Anya Landau French is director of research for the New America Foundation/U.S.-Cuba Policy Initiative.
Normally I say my piece and I let it go. But sometimes, the point bears repeating, especially when it deals with serious national security questions. It also bears repeating when Eugene Robinson takes it up on the op-ed page in today’s Washington Post.
Under new rules prompted by the failed Christmas Day terrorist attack, airline passengers coming to the United States from 14 nations will undergo extra screening: Afghanistan, Algeria, Cuba, Iran, Iraq, Lebanon, Libya, Nigeria, Pakistan, Saudi Arabia, Somalia, Sudan, Syria and Yemen. For our first quiz of the new decade, which country doesn’t fit with the others?
The obvious answer is Cuba, which presents a threat of terrorism that can be measured at precisely zero. Cuba is not a failed state where swaths of territory lie beyond government control; rather, it is one of the most tightly locked-down societies in the world, a place where the idea of private citizens getting their hands on plastic explosives, or terrorist weapons of any kind, is simply laughable.
There is no history of radical Islam in Cuba. In fact, there is hardly any history of Islam at all. With its long-standing paranoia about internal security and its elaborate network of government spies and snitches, the island nation would have to be among the last places on Earth where al-Qaeda would try to establish a cell, let alone plan and launch an attack. Yet Cuba is on the list because the State Department still considers it — along with Iran, Sudan and Syria — to be a state sponsor of terrorism.
Really? Despite the fact that the U.S. Interests Section in Havana was one of the few American diplomatic posts in the world to remain open for normal business, with no apparent increased security, in the days after the Sept. 11, 2001, terrorist attacks?
Robinson thinks that President Obama should take Cuba off the list once and for all.
Granted, the president already has plenty on his plate. He may be reluctant to introduce yet another variable. It’s not hard to imagine a senator or a group of House members holding, say, health-care reform hostage over Cuba policy.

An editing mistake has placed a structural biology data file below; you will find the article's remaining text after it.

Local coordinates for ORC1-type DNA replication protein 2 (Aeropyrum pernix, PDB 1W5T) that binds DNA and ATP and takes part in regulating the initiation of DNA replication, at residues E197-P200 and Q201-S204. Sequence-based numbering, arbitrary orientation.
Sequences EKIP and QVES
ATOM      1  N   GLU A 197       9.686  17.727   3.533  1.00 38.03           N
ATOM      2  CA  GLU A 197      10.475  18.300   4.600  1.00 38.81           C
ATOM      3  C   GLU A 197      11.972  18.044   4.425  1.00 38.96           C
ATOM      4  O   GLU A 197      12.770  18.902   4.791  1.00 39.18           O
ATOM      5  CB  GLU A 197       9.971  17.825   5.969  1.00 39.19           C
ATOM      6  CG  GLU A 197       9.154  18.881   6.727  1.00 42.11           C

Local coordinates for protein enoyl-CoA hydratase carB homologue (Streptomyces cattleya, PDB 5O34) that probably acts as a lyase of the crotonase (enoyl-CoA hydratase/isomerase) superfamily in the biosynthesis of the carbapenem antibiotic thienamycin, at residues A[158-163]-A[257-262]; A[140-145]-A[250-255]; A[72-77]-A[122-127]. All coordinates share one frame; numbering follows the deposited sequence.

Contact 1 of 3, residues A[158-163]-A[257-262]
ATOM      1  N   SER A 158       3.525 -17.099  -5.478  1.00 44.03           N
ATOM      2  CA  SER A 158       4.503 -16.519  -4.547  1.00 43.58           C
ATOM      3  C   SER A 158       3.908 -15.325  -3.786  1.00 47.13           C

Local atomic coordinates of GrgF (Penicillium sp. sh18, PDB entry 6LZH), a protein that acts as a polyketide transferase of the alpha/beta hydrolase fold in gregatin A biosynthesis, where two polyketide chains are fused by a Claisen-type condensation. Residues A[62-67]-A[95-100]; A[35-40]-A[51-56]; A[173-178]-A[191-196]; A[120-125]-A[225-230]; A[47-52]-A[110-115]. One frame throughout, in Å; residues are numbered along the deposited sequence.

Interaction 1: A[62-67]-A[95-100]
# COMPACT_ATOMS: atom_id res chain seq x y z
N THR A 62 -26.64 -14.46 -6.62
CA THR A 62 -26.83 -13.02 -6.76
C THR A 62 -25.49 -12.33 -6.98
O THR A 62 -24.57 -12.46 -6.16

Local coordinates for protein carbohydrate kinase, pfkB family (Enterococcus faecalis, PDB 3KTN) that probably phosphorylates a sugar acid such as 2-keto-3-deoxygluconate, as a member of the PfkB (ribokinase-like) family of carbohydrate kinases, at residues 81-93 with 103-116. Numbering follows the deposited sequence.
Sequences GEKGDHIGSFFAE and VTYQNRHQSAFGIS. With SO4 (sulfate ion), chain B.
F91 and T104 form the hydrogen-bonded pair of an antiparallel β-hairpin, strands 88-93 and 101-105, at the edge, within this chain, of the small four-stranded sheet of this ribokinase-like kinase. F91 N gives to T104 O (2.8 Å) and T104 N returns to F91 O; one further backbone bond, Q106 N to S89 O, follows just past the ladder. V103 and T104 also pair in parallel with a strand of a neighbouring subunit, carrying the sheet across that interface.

But it’s difficult for me to believe that Obama fails to see how insane our current policy really is. He needs to change it — and he can begin by ceasing to pretend that looking for al-Qaeda terrorists on flights from Cuba is anything but a big waste of time.
Now that I have “predicted” the opening of this debate, allow me to predict that embargo proponents are sure to pile on Robinson, and claim he’s offering the Castros the keys to the castle (or at least the lifting of the embargo). But that simply isn’t the case. The U.S. embargo is a huge tangle of laws and regulations built up over more than four decades – most of the economic sanctions that would normally go away with taking any country off the terrorism list would still stay in place with respect to Cuba thanks to the late Jesse Helms (author of the 1996 Helms-Burton Act, which significantly tightened the embargo on Cuba).
If removed from the terrorism list, Cuba would still not be able to import or export most anything to or from the U.S., nor receive private or public credit terms, nor receive U.S. foreign assistance . . . you get the point.
So the real benefit of taking Cuba off of the terrorism list goes to the United States itself. Removing the one country everyone believes no longer belongs there could increase the credibility and impact of such a list. And so long as we lack a clear and consistent standard for why one country is on the list and another one isn’t (there is broad consensus that Cuba remains on the list for domestic political reasons), the rest of the world may take our fight against terrorism that much less seriously. Worse, it causes us to waste precious resources we need focused on the real threats to our country.
So, yeah, what he said.
— Anya Landau French